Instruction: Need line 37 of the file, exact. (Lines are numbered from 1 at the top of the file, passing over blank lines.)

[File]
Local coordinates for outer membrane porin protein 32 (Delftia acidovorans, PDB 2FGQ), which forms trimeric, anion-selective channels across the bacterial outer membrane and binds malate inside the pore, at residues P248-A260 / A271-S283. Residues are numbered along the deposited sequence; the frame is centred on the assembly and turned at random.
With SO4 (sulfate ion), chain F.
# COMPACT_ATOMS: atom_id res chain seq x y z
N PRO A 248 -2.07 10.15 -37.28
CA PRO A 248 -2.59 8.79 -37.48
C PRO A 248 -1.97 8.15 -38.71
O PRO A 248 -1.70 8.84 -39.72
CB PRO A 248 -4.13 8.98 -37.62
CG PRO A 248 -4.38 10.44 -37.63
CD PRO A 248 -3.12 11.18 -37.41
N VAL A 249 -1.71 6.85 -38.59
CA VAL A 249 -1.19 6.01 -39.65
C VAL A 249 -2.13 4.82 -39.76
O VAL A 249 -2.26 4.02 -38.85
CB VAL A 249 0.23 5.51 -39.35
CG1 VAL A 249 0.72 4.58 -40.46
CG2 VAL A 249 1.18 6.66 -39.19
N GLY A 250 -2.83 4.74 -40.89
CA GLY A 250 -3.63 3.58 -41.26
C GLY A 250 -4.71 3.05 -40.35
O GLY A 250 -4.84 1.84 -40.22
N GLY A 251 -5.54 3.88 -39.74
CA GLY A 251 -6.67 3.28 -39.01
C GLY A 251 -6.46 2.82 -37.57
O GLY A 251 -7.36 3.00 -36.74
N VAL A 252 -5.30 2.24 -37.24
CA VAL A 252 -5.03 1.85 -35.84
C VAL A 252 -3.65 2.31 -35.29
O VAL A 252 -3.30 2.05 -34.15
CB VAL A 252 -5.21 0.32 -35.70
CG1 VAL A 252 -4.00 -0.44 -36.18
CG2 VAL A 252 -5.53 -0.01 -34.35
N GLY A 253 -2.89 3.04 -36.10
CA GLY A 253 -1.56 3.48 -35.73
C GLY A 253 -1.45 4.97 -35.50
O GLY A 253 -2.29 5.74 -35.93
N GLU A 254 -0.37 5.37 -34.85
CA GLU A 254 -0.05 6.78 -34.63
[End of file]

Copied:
N GLU A 254 -0.37 5.37 -34.85